'Chicago' comes to Largo stage
The popularity of the film boosts this show, in talent and ticket sales.
By MARTY CLEAR
© St. Petersburg Times
published February 27, 2003
LARGO -- When they first got the news, about a year and a half ago, the people at Eight O'Clock Theatre weren't sure what to think.
They had just secured the rights to produce Chicago, Bob Fosse's hit 1975 musical. About a week later, they heard that a movie version was in the works.
"It could have been good news; it could have been bad news," said Judy Becotte, Eight O'Clock's production manager.
"If it was a bad movie, maybe people wouldn't want to see our production. If it was a good movie, that would be good publicity, but maybe people wouldn't want to see the stage version if they'd seen the movie."
From all indications, it appears that the movie, a huge critical and popular success, has been nothing but a boon to the theater's production, which opens tonight at the Largo Cultural Center. Tickets have been selling at an almost unprecedented rate. An extra show has been added (on March 12) to help accommodate demand.
Strong ticket sales are always a good thing, but Becotte and others involved with the production say they're gratified that so many people will see their staging of Chicago because they're especially proud of it.
"I think the coolest thing about it is the group of people involved, both cast and crew," stage manager Betsy Byrd said. "It's the first musical I've ever been involved with where the director was happy with the number of people who were able to dance."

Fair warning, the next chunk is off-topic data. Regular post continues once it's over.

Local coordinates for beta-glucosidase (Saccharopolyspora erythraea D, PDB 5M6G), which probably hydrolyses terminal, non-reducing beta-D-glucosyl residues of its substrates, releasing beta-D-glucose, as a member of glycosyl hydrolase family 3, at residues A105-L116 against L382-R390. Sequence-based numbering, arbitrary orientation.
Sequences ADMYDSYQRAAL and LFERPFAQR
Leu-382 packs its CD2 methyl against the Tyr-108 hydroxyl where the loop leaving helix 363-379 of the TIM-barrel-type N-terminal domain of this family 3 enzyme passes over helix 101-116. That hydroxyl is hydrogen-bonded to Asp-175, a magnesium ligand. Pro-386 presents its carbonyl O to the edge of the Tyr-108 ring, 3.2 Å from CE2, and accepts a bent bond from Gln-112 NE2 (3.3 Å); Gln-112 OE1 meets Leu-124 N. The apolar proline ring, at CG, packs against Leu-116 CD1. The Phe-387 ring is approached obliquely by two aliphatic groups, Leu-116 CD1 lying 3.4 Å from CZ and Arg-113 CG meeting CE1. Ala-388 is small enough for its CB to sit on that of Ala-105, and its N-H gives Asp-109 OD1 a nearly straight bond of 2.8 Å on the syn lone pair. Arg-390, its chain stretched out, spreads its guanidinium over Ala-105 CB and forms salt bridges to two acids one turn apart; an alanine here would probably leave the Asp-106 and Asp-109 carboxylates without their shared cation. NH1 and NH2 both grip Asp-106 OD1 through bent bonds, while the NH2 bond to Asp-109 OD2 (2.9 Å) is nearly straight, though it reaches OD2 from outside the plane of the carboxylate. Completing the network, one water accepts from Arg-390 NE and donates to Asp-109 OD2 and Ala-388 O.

Often, community theater musicals attract singers and actors, some of whom can dance a little. Choreographers have to design simple dance numbers that the cast can handle.
This time, perhaps partly because of the show's renewed popularity, about 90 performers auditioned. The talent pool was so strong that the co-directors cast more dancers than they had hoped for.
"In community theater, it's hard because a lot of times not too many people show up (to audition), so you have to take what you can get," said Ronnie DeMarco, the choreographer and co-director. "I wanted to make sure we got a lot of dancers, so I did some legwork. I went to a lot of local dance schools to get people to audition."
DeMarco has long worked with Ann Reinking, the choreographer of Chicago's 1996 Broadway revival, on the Broadway Theatre Project at the University of South Florida. She gave him permission to borrow her choreography, and he said he ended up using about a third of her work.
The other co-director, Rocco Morabito, is a veteran of the original Broadway production. He did the hair for Chita Rivera, the original Velma Kelly, for about a year and a half and then worked with her on several more shows for about a decade.
"These kids we have, they have this intensity that we need for this show," he said. "They're bright, they're really bright. I can't explain it. It's just a group of people with the same vision. We haven't had a bad day in two months. I don't know how to talk about it without sounding like a religious fanatic."
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PREVIEW: Chicago runs through March 16 at the Largo Cultural Center; 8 p.m. Thursday through Saturday and March 12, 2 p.m. Sunday. Tickets: $18 general; $10 students. Call (727) 587-6793.
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